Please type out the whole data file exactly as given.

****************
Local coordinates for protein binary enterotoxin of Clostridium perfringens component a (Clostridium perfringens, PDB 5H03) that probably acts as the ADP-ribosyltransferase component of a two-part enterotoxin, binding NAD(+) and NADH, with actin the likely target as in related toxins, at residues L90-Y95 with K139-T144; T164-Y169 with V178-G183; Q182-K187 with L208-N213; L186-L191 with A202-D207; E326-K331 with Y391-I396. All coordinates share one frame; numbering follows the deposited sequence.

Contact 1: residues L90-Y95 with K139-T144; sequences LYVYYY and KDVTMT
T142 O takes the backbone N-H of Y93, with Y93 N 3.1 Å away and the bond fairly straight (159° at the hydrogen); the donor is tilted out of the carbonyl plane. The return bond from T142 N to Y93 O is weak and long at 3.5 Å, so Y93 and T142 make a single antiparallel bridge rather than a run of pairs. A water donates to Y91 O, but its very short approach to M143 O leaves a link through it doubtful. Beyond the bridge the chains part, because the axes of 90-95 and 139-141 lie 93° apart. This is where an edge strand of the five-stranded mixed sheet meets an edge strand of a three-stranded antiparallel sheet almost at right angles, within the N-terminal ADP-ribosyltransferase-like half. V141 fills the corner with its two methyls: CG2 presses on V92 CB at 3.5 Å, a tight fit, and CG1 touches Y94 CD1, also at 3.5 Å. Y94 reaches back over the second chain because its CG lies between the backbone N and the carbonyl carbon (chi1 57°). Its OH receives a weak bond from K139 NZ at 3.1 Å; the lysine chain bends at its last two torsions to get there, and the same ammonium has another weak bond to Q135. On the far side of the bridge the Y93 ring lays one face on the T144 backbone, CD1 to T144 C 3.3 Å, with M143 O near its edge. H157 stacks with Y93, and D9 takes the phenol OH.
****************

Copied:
Local coordinates for protein binary enterotoxin of Clostridium perfringens component a (Clostridium perfringens, PDB 5H03) that probably acts as the ADP-ribosyltransferase component of a two-part enterotoxin, binding NAD(+) and NADH, with actin the likely target as in related toxins, at residues L90-Y95 with K139-T144; T164-Y169 with V178-G183; Q182-K187 with L208-N213; L186-L191 with A202-D207; E326-K331 with Y391-I396. All coordinates share one frame; numbering follows the deposited sequence.

Contact 1: residues L90-Y95 with K139-T144; sequences LYVYYY and KDVTMT
T142 O takes the backbone N-H of Y93, with Y93 N 3.1 Å away and the bond fairly straight (159° at the hydrogen); the donor is tilted out of the carbonyl plane. The return bond from T142 N to Y93 O is weak and long at 3.5 Å, so Y93 and T142 make a single antiparallel bridge rather than a run of pairs. A water donates to Y91 O, but its very short approach to M143 O leaves a link through it doubtful. Beyond the bridge the chains part, because the axes of 90-95 and 139-141 lie 93° apart. This is where an edge strand of the five-stranded mixed sheet meets an edge strand of a three-stranded antiparallel sheet almost at right angles, within the N-terminal ADP-ribosyltransferase-like half. V141 fills the corner with its two methyls: CG2 presses on V92 CB at 3.5 Å, a tight fit, and CG1 touches Y94 CD1, also at 3.5 Å. Y94 reaches back over the second chain because its CG lies between the backbone N and the carbonyl carbon (chi1 57°). Its OH receives a weak bond from K139 NZ at 3.1 Å; the lysine chain bends at its last two torsions to get there, and the same ammonium has another weak bond to Q135. On the far side of the bridge the Y93 ring lays one face on the T144 backbone, CD1 to T144 C 3.3 Å, with M143 O near its edge. H157 stacks with Y93, and D9 takes the phenol OH.